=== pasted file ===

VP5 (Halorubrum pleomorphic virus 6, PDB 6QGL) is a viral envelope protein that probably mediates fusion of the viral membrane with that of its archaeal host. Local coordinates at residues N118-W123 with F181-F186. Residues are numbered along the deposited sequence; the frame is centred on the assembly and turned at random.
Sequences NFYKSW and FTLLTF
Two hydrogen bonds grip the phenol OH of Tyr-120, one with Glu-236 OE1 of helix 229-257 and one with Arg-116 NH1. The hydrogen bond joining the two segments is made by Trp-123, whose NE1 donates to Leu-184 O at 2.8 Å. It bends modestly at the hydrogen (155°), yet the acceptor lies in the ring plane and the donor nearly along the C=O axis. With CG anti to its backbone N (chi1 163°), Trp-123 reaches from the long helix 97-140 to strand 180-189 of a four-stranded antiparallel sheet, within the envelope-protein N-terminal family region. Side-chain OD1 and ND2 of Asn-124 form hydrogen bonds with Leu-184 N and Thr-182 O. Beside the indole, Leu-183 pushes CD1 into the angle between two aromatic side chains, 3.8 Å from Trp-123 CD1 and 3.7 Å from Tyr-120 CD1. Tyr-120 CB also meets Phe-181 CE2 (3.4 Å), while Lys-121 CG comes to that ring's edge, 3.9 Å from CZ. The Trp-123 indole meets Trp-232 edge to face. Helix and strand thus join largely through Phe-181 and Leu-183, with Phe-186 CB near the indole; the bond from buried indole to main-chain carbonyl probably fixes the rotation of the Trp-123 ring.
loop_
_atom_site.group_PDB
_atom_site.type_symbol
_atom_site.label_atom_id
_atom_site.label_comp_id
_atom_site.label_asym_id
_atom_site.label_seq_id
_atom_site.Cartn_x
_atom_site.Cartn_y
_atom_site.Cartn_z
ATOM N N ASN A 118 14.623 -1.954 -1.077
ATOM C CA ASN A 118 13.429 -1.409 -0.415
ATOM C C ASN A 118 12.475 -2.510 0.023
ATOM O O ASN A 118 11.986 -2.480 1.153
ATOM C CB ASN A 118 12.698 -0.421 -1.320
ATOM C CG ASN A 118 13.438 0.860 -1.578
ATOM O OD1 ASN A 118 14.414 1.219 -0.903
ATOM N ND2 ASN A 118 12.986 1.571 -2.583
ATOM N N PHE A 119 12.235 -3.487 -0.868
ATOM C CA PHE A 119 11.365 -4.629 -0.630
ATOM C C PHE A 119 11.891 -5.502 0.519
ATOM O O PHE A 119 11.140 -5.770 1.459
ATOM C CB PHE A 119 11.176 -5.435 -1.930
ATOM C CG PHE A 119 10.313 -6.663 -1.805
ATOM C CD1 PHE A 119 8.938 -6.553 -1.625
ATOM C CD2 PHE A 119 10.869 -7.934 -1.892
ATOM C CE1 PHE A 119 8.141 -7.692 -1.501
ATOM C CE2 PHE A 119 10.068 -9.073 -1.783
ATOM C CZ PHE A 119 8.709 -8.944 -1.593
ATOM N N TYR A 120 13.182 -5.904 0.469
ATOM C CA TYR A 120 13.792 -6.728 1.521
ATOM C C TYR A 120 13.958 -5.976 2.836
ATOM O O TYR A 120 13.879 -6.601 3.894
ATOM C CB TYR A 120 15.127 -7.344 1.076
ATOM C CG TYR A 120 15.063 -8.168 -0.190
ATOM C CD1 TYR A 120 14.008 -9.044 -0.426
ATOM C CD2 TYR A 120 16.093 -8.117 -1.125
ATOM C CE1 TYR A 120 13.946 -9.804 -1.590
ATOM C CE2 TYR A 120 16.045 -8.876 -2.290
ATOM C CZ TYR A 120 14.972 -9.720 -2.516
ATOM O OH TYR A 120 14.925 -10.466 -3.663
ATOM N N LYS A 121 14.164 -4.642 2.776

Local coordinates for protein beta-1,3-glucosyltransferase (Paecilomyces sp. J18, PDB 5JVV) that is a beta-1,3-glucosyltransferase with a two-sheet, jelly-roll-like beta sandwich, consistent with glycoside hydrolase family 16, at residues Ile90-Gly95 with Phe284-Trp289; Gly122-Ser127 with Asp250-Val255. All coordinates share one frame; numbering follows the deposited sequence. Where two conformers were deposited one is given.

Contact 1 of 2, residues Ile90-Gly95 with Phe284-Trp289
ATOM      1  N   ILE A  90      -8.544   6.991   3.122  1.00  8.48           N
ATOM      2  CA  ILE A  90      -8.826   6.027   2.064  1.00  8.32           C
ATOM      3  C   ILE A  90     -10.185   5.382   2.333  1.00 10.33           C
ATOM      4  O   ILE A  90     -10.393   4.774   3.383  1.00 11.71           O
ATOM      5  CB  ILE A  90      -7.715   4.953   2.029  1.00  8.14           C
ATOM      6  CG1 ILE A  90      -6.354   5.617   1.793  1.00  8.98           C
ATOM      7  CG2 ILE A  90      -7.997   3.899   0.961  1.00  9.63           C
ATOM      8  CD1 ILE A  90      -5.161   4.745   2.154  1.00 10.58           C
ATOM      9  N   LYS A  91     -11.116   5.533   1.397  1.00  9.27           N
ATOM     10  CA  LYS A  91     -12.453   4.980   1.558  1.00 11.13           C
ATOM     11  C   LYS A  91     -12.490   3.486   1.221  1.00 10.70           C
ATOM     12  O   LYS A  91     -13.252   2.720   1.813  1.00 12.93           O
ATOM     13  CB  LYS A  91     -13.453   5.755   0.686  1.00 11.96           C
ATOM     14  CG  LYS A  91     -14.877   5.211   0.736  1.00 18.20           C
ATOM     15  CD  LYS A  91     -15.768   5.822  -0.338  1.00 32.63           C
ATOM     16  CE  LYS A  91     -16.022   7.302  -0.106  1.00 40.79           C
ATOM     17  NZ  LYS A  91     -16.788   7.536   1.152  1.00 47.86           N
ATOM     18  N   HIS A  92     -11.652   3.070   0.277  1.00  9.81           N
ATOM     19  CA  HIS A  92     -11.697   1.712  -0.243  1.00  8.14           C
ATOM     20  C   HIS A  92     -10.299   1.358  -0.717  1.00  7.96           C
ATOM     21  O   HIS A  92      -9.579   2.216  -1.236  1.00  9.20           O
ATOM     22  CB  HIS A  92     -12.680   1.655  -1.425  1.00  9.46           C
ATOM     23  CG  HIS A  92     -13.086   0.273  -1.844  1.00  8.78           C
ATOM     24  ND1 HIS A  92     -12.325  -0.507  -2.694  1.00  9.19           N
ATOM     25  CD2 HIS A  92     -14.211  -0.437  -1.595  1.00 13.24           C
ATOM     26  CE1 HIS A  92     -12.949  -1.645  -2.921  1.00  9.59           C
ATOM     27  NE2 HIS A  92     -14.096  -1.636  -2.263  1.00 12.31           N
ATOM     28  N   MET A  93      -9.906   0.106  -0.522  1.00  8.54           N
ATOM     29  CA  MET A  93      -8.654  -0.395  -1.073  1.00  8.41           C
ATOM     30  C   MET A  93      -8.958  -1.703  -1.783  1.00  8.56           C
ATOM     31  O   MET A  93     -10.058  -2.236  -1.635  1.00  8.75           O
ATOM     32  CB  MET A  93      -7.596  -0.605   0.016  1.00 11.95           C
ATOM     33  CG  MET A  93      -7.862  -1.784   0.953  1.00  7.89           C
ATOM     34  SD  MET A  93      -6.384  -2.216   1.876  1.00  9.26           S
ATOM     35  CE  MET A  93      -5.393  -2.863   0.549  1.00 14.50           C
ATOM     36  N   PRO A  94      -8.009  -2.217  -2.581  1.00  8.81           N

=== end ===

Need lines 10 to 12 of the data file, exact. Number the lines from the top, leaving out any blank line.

_atom_site.label_seq_id
_atom_site.Cartn_x
_atom_site.Cartn_y